Family Friendly Highlands Quest Trail at Hudson Highlands Nature Museum


The Highlands Quest leads past geologic features and signs of former human activity including the stone foundation of an old farmhouse and a collapsed iron ore mine.

2 hours
Easy to Moderate
1.8 miles
Route Type:
No Dogs
Views, Historic feature, Birding, Wildflowers
Buy Trail Map:

First Published:
Georgette Weir


Birdwatching at Hudson Highlands Nature Museum


View Outdoor Discovery Center in a larger map

Trailhead GPS Coordinates
Driving Directions

Take the New York State Thruway north to Exit 16. Follow Route 32 north for seven miles to Mountainville, turn right onto Angola Road. Turn left at the first stop sign to continue on Angola Road. The Museum's entrance on Muser Drive is just over 1 mile ahead on the right, directly across from 174 Angola Road.

Going north or south on Route 9W take the Angola Rd. exit and turn left. The entrance on Muser Drive is about a tenth of a mile ahead on the left, directly across from 174 Angola Road, Cornwall.


The Highlands Quest is one of four Discovery Quests available at the HHNM. These self-guided hikes are complemented by an interactive guidebook, available for purchase at the Visitor's Center. Designed with elements for all age levels, the guides combine word games, hands-on experiences, and informative field notes. Well marked posts along the trail correspond to activities and information in the Quest guidebook covering topics such as native plants and animals, man-made evidence of the land's past, glacial erratics, and the history of maple sugaring in New York state.

To begin the Highlands loop, cross the field behind the Visitor's Center heading left towards the orange, yellow, and turquoise flags. From here the trail curves through a wild field into the tree line where a yellow flag a few feet in marks the Highlands Quest trailhead. The trail here follows an old carriage road that showcases various faunas from fern to some of the tallest deciduous trees in the area. When the trail splits, veer left and continue to follow the yellow trail markers.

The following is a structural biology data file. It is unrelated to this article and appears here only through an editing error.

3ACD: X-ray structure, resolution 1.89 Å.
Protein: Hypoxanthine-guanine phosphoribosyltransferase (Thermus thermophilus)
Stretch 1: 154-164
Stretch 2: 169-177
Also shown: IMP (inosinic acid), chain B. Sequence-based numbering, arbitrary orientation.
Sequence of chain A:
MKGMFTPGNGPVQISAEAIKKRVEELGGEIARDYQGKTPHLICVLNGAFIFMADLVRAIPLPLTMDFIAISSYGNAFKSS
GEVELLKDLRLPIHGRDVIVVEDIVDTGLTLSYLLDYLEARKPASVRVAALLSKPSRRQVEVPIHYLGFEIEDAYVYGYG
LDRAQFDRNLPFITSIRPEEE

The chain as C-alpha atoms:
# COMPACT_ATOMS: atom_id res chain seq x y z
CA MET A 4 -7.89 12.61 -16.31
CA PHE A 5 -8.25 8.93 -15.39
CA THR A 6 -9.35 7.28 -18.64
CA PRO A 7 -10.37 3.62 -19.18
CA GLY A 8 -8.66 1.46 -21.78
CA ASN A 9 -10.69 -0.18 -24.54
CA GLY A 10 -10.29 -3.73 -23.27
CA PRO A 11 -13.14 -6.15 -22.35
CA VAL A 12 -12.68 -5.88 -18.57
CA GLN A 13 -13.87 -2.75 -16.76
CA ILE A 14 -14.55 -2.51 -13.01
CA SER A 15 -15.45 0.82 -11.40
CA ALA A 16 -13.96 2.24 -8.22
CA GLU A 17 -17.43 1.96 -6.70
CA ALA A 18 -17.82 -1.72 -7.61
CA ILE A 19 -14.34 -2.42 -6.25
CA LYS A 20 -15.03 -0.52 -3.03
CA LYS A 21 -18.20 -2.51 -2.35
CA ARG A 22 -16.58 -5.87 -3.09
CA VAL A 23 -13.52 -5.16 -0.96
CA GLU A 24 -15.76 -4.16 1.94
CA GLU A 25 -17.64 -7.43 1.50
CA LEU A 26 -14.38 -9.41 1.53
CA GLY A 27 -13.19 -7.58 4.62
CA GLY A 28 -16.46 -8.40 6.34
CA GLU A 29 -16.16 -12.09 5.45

The trail runs parallel to a stream bed, crossing over it three times before progressing away and to the right past a stand of Tulip trees. Lenape Native Americans used the Tulip tree to make the canoes that were their principal means of transportation. Here the trail curves again to the right, meeting up with another old carriage road that was used to transport mining ore and timber. Follow this to a stone fence made by early farmers of this property from rocks they unearthed while cultivating their fields.

Continue alongside the stone fence to the site of a collapsed iron ore mine on the left hand side that dates from the mid 1800s. You may find magnetite tailings, rust colored rocks containing small amounts of this magnetic mineral, on the ground in this area. The trail turns right after the mine. As you continue, look to your left to see a large boulder dropped here by the Lourentide Ice Sheet glacier some 18,000 years ago.

Stay on the trail as it winds through the forest until you reach post 7. Just off to the right the stone foundation of a house is visible amongst the trees. In the 1720s this property was owned by a prosperous farmer; the foundation here is likely the remnants of a house lived in by one of his tenants. Notice that part of the stone wall, used to keep livestock in and predators out, still stands here nearly 300 years later.

Beyond this point the trail curves right again. Continue through various woodland habitats until the trail turns out into an open field. A fenced-in area called an exclosure is straight ahead. Deer and other wildlife are prevented from foraging for food amongst the plant life growing inside the fence; the exclosure gives us an idea of what the area might look like if the deer's natural predators still hunted here.

Continue on the path until reaching Muskrat Pond off the trail on the left side. Look for Great Blue Herons and Wood Ducks; both species are often seen fishing this water. Water lilies and blue flag irises are abundant here during the late spring and summer. The building next to the pond is a sugar shack. In the late winter and early spring, museum educators make maple syrup in this evaporator. Double back and continue to the right until an intersection of three trails. This is the end of the Highlands Quest. Follow the red trail markers back to the Visitor's Center.